Sensitivity also varies among individuals within each phase. Some pairs, for example, nest successfully near human activity, while others abandon nest sites in response to activities much farther away. This variability may be related to a number of factors, including visibility of the activity, its duration and noise level, extent of the area affected by the activity, the eagle pair’s prior experiences with humans, and tolerance of the individual nesting pair. Despite this variability, the sensitivity of bald eagles can be generally described within each nesting phase.
Relative Sensitivity of Nesting Bald Eagle to Human Activities
Bald eagles may respond in a variety ways when they are disturbed by human activities. During the nest building period, for example, eagles may inadequately construct or repair their nest, or may abandon the nest, both of which can lead to failed nesting attempts. During the incubation and hatching period, human activities may startle adults or cause them to flush from the nest. Startling can damage eggs or injure young when the adults abruptly leave the nest.
Prolonged absences of adults from their nests can jeopardize eggs or young. Depending on weather conditions, eggs may overheat or cool and fail to hatch. Young nestlings rely on their parents to provide warmth or shade, and may die from hypothermia or heat stress if adults are forced away from the nest for an extended period of time. Eggs and juveniles are subject to greater predation risk while they are unattended.
If human activities disrupt the adults’ foraging and feeding schedule, the young may not develop healthy plumage, which can affect their ability to survive.
Older nestlings may be startled by loud or intrusive human activities and prematurely jump from the nest before they are able to fly or care for themselves.
Human activities that cause any of these responses and lead to injury, a decrease in productivity, or nest abandonment could be, considered disturbance under the Eagle Act and thus a violation of the Act.
Avoiding Bald Eagle Disturbance at Nest Sites
To avoid disturbing nesting bald eagles, we recommend that you (1) maintain natural forested (or vegetative) buffers around nest trees, and (2) avoid certain activities during the nesting season. The buffer areas serve to minimize visual and auditory impacts associated with human activities near nest sites.
The impact that a new human activity has on a pair of nesting eagles depends on whether the eagles can see the activity from their nest and on how tolerant the birds are to human activity, which may be evidenced by the presence of ongoing human activity near the nest. Visibility is a factor because eagles are more prone to disturbance when an activity occurs in full view. For this reason, we recommend that people locate activities farther from the nest in areas with open vistas than in areas where the view is shielded by rolling topography, trees, or other screening factors. Also, vegetative buffers should be large enough to protect existing nest trees and provide for alternative or replacement nest trees. The size and shape of effective buffers depends on topography and other characteristics surrounding the nest site. For example, in open areas where there are little or no natural forested buffers, the distance alone will serve as the buffer. Consequently, the buffers in open areas may need to be larger than for areas with denser vegetation or other natural screening.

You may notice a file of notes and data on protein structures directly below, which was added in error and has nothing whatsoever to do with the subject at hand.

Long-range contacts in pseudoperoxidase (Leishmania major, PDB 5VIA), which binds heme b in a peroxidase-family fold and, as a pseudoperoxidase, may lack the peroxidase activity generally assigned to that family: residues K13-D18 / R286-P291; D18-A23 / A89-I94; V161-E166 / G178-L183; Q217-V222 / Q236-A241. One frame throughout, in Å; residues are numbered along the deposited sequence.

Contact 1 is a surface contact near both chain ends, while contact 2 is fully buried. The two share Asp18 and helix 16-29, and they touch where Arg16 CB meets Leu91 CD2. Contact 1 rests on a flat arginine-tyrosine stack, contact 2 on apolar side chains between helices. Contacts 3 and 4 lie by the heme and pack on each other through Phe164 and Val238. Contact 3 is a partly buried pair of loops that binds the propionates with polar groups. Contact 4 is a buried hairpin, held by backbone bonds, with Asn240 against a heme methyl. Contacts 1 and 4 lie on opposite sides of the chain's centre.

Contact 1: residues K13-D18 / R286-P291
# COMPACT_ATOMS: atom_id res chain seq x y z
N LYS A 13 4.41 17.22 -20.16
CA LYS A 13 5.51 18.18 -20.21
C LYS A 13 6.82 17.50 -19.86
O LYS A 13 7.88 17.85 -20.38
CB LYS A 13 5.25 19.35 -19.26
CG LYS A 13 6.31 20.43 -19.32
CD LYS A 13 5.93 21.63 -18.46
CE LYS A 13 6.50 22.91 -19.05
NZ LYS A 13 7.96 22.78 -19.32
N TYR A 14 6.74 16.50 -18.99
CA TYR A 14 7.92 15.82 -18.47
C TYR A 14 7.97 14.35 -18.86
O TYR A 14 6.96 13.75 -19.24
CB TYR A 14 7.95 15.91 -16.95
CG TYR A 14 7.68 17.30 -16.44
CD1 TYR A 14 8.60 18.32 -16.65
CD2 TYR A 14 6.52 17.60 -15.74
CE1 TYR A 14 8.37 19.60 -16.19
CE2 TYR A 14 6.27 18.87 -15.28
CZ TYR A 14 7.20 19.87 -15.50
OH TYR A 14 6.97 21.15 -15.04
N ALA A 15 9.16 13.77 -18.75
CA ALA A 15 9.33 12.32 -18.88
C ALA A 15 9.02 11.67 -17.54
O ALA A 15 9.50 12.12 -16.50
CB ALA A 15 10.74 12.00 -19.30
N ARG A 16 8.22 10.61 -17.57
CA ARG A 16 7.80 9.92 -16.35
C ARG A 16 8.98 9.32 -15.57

In addition to the physical features of the landscape, appropriate buffer size may vary according to the historical tolerances of eagles to human activities in particular localities, and may also depend on the location of the nest in relation to feeding and roosting areas used by the eagles. The continued presence of nesting bald eagles in the vicinity of the existing activities indicates that eagles in that area can tolerate a greater degree of human activity than we expect from eagles in areas that experience fewer human impacts.
We recommend seasonal restriction for many temporary activities that do not involve habitat alterations (e.g. fireworks, outdoor concerts). Potential negative impacts can be avoided by restricting these kinds of activities to the non-nesting period.
For activities that include both temporary and permanent habitat disturbance (e.g., building construction), we recommend a combination of landscape buffers and seasonal restrictions.
For specific guidance on establishing appropriate buffers and seasonal restrictions and determining whether a permit is necessary, go to the Eagle Incidental Take Permit: Step-by-Step Guidance.
Bald eagles are not as sensitive to human disturbance during migration and the winter period as they are during the nesting period. However, wintering bald eagles congregate at specific sites year-after-year for purposes of feeding and sheltering. Bald eagles rely on these established roost sites because of their proximity to sufficient food sources. Permanent landscape changes may eliminate these "relied upon" areas and force bald eagles to seek out other wintering roost and foraging areas. Depending on the proximity of other suitable roost or foraging areas and the condition of the affected eagles, loss of these areas can harm bald eagles. In addition, human activities near or within communal roost sites may—although not physically alter the habitat--prevent eagles from feeding or taking shelter. In either case, the action may violate the Eagle Act and a permit may be needed. If your activities may disturb roosting or foraging eagles, you should contact your local U.S. Fish and Wildlife Service eagle biologist for advice and recommendations for how to avoid disturbance or harm and whether a permit is necessary.